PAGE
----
Unless treaties are read in very liberal terms, the European Union (EU) is not competent for defining the construct of a fair tax system and determining who should pay taxes and in which proportion within the European Union. Yet, the European Commission has increasingly been using references to tax fairness in its tax policy discourse. This raises questions on the future of EU tax law, the commission’s role in responding to European citizens’ concerns, and achieving tax fairness.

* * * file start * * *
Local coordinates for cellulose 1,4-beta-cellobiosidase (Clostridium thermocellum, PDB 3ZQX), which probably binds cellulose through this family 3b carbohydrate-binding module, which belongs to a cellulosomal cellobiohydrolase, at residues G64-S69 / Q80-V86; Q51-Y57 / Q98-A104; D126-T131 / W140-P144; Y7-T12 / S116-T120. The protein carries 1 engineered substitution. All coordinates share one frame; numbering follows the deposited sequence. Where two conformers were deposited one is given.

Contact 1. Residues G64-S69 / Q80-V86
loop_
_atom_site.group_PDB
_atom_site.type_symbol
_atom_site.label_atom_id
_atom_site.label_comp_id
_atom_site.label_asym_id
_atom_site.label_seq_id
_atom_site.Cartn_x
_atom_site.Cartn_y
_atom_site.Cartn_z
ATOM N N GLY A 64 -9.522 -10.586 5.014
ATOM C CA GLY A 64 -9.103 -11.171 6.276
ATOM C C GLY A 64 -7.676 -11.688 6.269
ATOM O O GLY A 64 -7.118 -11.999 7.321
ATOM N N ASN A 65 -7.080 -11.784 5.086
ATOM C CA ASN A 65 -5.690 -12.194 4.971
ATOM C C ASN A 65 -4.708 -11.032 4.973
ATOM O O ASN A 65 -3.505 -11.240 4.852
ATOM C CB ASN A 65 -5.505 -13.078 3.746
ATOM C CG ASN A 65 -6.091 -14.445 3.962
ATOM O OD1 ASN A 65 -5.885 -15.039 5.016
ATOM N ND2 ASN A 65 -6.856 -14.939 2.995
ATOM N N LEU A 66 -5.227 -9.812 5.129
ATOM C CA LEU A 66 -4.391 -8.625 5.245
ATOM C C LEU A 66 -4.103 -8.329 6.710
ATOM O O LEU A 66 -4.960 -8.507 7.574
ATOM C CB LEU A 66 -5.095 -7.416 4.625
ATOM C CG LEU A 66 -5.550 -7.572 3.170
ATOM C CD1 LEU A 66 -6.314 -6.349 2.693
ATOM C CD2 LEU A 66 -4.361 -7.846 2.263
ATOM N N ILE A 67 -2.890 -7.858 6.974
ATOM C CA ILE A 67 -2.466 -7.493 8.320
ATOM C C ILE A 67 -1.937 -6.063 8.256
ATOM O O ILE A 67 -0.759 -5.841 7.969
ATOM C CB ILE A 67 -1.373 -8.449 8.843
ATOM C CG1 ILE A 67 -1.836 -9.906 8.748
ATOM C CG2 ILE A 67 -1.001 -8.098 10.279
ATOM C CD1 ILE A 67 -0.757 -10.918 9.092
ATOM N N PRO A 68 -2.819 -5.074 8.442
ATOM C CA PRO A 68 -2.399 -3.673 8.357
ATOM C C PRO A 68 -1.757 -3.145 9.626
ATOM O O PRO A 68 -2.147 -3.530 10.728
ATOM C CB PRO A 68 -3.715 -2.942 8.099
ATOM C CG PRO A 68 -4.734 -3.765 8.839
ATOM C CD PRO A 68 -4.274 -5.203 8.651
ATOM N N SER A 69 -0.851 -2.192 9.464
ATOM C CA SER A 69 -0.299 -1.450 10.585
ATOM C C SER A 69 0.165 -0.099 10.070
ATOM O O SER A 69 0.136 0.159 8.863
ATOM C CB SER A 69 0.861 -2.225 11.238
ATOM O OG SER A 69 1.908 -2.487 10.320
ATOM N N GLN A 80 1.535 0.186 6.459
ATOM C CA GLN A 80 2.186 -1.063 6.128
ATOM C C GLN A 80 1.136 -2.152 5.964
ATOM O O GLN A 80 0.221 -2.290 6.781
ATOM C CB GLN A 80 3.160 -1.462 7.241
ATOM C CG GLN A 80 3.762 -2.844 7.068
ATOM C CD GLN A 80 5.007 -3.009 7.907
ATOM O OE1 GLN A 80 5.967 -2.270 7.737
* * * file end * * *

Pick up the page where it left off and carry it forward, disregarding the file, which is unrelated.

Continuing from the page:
By exploring six case studies, this contribution argues that the commission’s narrative on tax fairness remains vague and ambiguous which might indicate that it is not taking tax fairness – as a procedural and/or distributive issue – seriously. The commission uses fairness somewhat loosely to cover three main types of objectives including trade objectives that differ from what has traditionally been linked to tax fairness in the political philosophy literature. Building upon the work of legal scholars and economists, this article then concludes that the commission’s ‘fair tax’ agenda will, at best, achieve objectives in terms of procedural fairness.